ACP049 – Accelerated Pilot Training And Time Building

by CarlValeri on February 21, 2014

EricTheHappyFlyerWe often receive questions concerning the advantages of accelerated pilot training and time building programs. Today I have with me to discuss this topic, Eric Crump, Aerospace Program Director at Polk State College.

Advantages of Accelerated Pilot Training:

  • Obtain all of your pilot certificates in as little as six months.
  • Structured education.
  • Topics learned stay fresh in your memory.
  • Cost can be lower.
  • You can start making money in aviation sooner.
  • 141 programs have reduced requirements for total time.

Disadvantages of Accelerated Pilot Training:

  • Learning can sometimes be short term.
  • Up front costs are high because you are paying for the entire program.
  • You will have less time and less experience flying.
  • Some programs may only teach for the test instead of teaching you to become a good pilot.

Listener Mail:

Can you recommend Ground Instructors study material?

A listener relates his experience flying as a mission and air ambulance pilot.

A listener who always wanted to be an airline pilot relates his first step towards his goal.

I have a varied background with many different jobs. Does that look flighty or indecisive, to an airline and would they hire me?

If airlines are making strategic decisions now to cut capacity, doesn't that take away the "pilot shortage"?

I'm trying to Network towards obtaining a corporate job. How do I actually approach a individual, and what do I say to them?

I am still working on my CFI licenses, should I start networking right now?

Links Mentioned In This Podcast:

Polk State College

Republic to remove 27 aircraft in face of pilot shortage

ACP046 – Ten Things You Should NOT Do During A Pilot Shortage

ACP044 – Career Questions with Tom Wachowski Creator of The Pilot Jobs Book

Gleim Publications aviation training courses.

King Schools aviation training.

ASA flight aviation training products.

ATP Certification Training Program (CTP)

Sun N Fun Radio

Mike Conover February 27, 2014 at 10:35 am

My name is Mike and I am a military pilot stationed in Japan. I came across your podcast by way of the Airplane Geeks podcast. I’ve only been downloading and listening for the past three days but I’ve gone through six or seven programs on my 30-40 min commute to work. I especially was drawn to listen to ACP036 about whether or not to leave the military. I have over 20 years in the military and so I plan to retire here in the coming months. My decision is more whether to go Contract ISR (Intelligence, Surveillance and Reconnaissance), Corporate Overseas or Airlines Overseas. My family and I really want to continue to live in Japan. I have over 4000 total hours, 2400+ helicopter hours but most recently I’ve been flying the KingAir 200 and 350 and have nearly 1500 hours in them. I am the NATOPS Instructor (Lead instructor able to train and designate other instructors) and am working to convert that experience to CFI, CFII and MEI. I also earned my ATP when I was back in the States last Fall. Lastly I do have 140 hours of Cessna Citation Encore time but that was nearly three years ago. I feel like I have the right skills and experience to obtain a satisfying flying job but other than the Contract ISR most of the Corporate and Airlines jobs I’ve seen for overseas are looking for more multi-engine turbine jet time or “line” experience from Stateside airlines. I just downloaded episode 11 about flying in China and plan to listen to that tomorrow on my commute.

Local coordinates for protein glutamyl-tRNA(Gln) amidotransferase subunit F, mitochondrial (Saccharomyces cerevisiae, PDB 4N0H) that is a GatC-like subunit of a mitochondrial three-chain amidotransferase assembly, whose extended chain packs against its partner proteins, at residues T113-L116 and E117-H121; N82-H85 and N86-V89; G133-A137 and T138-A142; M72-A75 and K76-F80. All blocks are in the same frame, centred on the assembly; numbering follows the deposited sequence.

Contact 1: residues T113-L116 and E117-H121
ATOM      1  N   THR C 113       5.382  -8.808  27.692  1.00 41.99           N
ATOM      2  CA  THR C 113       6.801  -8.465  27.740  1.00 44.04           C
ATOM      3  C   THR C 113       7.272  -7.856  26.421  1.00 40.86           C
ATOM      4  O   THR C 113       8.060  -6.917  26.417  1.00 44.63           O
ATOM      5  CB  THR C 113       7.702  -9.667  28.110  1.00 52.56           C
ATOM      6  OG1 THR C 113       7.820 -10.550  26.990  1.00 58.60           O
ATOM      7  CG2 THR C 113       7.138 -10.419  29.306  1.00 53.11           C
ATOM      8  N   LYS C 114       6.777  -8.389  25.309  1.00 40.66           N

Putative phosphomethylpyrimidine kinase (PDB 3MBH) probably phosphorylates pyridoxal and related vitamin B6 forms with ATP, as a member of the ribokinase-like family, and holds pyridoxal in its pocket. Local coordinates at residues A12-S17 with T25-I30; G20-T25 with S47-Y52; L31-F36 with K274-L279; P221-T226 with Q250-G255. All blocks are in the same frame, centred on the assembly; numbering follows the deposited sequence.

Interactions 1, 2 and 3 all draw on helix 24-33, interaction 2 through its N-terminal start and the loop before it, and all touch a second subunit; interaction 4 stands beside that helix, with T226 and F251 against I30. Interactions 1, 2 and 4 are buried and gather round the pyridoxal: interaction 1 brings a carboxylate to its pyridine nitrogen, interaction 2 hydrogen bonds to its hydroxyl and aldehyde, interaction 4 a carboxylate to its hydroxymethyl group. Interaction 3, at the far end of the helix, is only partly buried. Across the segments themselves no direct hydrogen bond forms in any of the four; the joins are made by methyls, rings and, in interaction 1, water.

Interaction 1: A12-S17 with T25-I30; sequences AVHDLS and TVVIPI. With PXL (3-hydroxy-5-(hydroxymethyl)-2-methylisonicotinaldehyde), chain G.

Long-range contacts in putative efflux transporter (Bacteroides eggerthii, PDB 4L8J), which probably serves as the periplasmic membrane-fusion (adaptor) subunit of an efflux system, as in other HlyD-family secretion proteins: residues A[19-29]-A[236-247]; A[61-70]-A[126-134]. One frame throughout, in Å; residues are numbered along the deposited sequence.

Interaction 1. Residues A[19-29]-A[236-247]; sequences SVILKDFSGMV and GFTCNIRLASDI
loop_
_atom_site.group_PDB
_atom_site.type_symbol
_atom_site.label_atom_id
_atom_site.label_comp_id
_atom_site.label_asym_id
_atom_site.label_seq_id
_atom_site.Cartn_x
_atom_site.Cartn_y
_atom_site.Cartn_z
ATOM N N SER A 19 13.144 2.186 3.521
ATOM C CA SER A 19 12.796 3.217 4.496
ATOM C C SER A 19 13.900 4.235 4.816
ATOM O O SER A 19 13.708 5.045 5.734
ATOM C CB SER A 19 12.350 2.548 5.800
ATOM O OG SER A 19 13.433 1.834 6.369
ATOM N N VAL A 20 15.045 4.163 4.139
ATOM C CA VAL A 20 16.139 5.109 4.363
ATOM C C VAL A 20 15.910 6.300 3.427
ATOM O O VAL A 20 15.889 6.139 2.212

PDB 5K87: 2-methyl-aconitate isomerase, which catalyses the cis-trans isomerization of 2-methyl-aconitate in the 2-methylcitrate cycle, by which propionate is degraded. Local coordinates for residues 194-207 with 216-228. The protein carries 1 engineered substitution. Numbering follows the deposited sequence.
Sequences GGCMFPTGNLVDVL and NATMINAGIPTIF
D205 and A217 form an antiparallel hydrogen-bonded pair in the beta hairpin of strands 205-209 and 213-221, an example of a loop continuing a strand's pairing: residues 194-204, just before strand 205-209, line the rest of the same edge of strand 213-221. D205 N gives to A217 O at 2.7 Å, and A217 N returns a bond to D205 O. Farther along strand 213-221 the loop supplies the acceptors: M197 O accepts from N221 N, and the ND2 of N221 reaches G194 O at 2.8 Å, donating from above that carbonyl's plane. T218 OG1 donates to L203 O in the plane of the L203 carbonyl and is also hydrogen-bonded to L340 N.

I really enjoy the Podcast and look forward to the Winter Flying and Pilot Jobs Book course now that I’m and yearly member.

Semper Fidelis and Fly Safe,

Mike Conover

P.S. The one thing I did today to further my aviation career was sign up for the WASINC job site.

CarlValeri February 28, 2014 at 6:16 am

Thanks for sharing the one thing you did to move your career forward. You have some very good experience. One method of gaining more “line” flying in the states is to work for a part 121 carrier in the states. You can do this at both the regionals and the majors.

As a matter of fact I know an F-16 pilot who left flying for a few years and could not get hired because he had no recent experience. He went to the regionals to gain recency of experience and then moved to the majors and is a Captain on an Airbus.

Thanks again for the inspirational words. I’m sure you will enjoy the Pilot Jobs Book.

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